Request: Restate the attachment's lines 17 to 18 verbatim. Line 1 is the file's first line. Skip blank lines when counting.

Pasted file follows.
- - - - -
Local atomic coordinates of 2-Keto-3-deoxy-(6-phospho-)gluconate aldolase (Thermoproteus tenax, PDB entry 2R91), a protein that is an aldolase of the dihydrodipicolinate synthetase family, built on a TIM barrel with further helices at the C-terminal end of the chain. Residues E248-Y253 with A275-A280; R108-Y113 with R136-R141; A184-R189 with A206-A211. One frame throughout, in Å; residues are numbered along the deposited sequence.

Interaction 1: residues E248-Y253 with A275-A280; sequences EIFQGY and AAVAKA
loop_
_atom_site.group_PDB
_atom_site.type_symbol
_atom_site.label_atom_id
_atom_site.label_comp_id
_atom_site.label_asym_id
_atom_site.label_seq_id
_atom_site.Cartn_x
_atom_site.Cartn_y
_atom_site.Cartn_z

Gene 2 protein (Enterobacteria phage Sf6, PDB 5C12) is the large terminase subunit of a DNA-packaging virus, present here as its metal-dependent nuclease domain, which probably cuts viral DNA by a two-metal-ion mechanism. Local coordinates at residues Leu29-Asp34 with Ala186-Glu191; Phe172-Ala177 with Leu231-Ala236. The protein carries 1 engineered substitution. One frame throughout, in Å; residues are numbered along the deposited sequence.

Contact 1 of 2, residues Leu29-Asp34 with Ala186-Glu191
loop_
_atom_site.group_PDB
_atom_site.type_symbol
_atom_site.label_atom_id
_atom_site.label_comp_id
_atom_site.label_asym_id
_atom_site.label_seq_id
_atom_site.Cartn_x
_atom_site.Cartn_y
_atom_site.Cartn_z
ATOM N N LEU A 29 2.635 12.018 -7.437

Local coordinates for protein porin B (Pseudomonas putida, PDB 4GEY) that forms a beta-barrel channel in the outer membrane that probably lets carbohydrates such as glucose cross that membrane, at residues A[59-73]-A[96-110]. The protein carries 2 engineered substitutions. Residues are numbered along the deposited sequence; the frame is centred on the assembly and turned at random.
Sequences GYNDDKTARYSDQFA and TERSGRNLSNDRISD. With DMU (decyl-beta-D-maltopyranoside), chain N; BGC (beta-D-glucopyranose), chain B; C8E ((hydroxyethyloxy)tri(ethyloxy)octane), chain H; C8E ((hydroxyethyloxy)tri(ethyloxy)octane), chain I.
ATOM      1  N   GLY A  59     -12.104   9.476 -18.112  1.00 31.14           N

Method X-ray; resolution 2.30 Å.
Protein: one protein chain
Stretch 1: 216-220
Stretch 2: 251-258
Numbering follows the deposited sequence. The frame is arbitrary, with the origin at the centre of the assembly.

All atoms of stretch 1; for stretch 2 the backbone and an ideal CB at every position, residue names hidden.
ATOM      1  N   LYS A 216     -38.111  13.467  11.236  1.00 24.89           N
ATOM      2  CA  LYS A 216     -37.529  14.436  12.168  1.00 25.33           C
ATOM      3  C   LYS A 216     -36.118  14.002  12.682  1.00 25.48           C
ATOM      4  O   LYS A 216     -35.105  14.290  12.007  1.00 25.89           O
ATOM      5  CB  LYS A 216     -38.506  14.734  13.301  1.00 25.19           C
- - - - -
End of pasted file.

_atom_site.type_symbol
_atom_site.label_atom_id